The seniors’ top echelon, of course, can play with anybody. Larry Hubbart, Danny DiLiberto, Billy Incardona and others are renowned for booking few losers in unsanctioned competition; the latter two, besides possessing perhaps the only flat bellies in the field, have beaten Efren Reyes. Yet to the last man, all participants express relief at being away from players where three or four balls automatically fall on the break and players knock out five and six racks as though they were mere stretching exercises and coming back to the game more as it was meant to be played. The break box is a great equalizer for the seniors; on some of the slower tables, the break ceases to be much of a weapon and even turns into something of an iron boot. There is generally far more defensive play to be seen than in the professional mainstream, and 9-ball defense is captivating when you’re not used to watching it. One reason for that is that the seniors, between their experience at reading the angles and their total calm at facing the challenge, rarely miss their kicks. It’s not uncommon at all to see the player who is hooked respond with a kick that buries his opponent even deeper.

The only concession to age to be found anywhere, in fact, is that some of the players’ mannerisms are definite throwbacks to another era. Claude Bernatchez, a perennial Canadian winner, keeps his personal cube of chalk in his pocket the entire match as though it were the Hope Diamond, an idiosyncrasy I haven’t seen since the ’50s. Genial Milwaukeean George Pawelski, whose 28-year layoff from pool makes the late Joe Balsis’ 17 years away seem like a weekend retreat, combines a near-perfect part in his hair with a classic, sweeping, side-wheeling stroke for a look that suggests he arrived at the tournament through time travel. And nobody captures that old-time religion better than the fabled Larry “Boston Shorty” Johnson, who, with his every-present stogie and porkpie hat, recalls the great old song, “Small fry, struttin’ by the poolroom…”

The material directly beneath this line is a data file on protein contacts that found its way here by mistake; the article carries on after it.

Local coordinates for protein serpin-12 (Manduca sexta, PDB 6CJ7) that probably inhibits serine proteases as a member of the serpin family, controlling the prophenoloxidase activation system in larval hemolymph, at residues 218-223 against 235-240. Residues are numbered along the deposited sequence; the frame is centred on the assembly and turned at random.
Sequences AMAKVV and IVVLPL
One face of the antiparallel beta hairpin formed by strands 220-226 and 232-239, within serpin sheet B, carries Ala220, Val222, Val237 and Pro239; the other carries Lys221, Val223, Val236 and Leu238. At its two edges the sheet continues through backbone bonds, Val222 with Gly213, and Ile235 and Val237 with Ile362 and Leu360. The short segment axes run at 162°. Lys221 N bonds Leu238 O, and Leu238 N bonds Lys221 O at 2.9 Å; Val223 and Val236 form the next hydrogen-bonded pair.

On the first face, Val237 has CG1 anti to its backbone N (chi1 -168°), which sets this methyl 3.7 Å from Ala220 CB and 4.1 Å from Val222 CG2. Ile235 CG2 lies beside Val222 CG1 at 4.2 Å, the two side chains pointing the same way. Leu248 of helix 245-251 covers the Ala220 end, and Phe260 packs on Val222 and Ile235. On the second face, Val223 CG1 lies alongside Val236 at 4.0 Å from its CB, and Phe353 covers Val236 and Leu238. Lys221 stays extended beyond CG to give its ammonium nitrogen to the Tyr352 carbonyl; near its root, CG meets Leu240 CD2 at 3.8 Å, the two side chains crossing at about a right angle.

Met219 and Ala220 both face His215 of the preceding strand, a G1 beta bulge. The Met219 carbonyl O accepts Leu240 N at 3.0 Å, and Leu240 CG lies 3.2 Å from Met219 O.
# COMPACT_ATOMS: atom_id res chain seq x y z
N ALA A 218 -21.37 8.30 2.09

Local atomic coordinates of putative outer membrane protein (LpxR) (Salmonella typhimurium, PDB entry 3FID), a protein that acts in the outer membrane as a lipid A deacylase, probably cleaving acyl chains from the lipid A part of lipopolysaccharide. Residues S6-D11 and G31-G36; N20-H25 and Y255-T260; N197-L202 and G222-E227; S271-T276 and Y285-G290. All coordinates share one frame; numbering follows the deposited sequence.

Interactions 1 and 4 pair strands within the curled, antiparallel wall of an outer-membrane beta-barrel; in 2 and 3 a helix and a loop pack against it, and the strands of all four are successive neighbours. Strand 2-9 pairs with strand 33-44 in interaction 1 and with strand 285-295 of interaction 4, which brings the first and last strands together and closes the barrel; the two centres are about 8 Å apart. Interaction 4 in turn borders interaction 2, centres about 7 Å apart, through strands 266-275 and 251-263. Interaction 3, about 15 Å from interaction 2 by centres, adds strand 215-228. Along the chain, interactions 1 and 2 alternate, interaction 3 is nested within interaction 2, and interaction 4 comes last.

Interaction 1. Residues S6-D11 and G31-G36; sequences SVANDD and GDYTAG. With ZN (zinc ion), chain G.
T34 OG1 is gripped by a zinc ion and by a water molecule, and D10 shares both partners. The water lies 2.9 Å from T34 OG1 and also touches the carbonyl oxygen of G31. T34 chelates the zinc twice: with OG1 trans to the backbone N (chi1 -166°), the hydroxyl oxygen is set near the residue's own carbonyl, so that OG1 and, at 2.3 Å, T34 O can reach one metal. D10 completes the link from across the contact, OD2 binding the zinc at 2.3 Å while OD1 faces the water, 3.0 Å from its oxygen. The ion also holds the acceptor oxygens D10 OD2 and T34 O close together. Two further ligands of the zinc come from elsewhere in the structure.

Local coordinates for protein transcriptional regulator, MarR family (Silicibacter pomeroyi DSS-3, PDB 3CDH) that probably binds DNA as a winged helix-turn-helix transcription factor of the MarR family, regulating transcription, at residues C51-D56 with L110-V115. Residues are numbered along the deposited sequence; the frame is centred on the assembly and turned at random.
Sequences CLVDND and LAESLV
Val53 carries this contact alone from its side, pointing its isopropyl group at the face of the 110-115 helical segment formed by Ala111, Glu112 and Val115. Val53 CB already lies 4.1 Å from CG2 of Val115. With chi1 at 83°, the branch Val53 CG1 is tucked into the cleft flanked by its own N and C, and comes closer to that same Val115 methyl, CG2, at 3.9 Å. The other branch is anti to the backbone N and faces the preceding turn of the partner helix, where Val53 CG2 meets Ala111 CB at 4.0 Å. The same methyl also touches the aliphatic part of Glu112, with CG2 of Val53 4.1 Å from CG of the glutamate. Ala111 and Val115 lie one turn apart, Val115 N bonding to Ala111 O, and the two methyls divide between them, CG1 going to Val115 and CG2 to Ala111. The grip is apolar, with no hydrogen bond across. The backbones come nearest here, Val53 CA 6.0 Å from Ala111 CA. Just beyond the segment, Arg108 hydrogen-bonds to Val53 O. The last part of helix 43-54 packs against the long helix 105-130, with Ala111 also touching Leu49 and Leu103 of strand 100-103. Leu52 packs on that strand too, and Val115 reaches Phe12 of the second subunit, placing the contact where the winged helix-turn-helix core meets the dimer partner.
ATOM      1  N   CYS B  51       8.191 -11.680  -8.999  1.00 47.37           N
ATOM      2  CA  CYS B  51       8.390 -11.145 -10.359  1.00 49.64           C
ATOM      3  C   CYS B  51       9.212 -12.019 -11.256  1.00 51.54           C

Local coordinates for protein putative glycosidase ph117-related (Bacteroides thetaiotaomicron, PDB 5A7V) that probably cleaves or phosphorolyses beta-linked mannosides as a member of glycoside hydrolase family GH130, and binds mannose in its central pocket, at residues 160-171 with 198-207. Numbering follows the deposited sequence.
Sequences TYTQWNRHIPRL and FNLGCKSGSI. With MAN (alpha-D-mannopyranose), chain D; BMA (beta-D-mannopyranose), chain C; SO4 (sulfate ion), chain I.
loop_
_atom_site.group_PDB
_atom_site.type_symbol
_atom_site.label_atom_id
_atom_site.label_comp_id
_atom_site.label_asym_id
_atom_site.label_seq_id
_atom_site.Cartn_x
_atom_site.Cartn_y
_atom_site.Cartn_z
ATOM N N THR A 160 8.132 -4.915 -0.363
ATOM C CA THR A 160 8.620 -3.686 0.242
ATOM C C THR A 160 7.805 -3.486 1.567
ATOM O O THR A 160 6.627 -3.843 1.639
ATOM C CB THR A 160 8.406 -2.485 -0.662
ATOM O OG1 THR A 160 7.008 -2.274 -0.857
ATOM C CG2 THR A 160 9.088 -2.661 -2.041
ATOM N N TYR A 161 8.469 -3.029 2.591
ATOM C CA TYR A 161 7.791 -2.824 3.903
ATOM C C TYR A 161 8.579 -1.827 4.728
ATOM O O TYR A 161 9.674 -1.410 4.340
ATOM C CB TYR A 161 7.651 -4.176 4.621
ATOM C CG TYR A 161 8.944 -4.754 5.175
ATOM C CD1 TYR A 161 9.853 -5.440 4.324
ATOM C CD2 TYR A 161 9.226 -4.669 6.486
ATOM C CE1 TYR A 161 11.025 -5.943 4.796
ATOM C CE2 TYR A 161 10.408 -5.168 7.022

The players’ low-keyedness doesn’t mean their personalities have melted away. Hubbart, as serene as Thoreau’s “Walden Pond” whether the score is hill-hill or 1-10 against him, made an interesting contrast with the chatty DiLiberto, who at one point explained to the crowd that his successful bank shot “rolled off,” and also fashioned the tournament finest expletive. Consoled after his hill-hill match with Hubbart, lost when he failed to score on the break in the climactic game, Danny opined, “Awww, borscht!”

Nice touches are the order of the day here. Tournament director Scott Smith is the best in America, and perhaps beyond, at what he does; although the player dress code calls only for collared shirts and slacks, he is tuxedoed for the last two days, providing illuminating player profiles, calling spectators’ special attention to hill-hill matches, and unfailingly asking for their applause for the vanquished. Discipline and grit are in attendance, too; Canadian Paul Thornley, winner of the new tour’s sixth event, endures a heartbreaking hill-hill loss to Incardona in which he led, 9-4, gets thoroughly drilled by DiLiberto in his debut on the one-loss side and promptly takes out a table and practices for four solid hours.

The Steve Mizerak Seniors Events tour is one of the best feet pool has put forward in many, many moons. It’s nothing more than incidental that one qualifies to play by having been born in 1947 or earlier. Everyone I saw there was utterly ageless.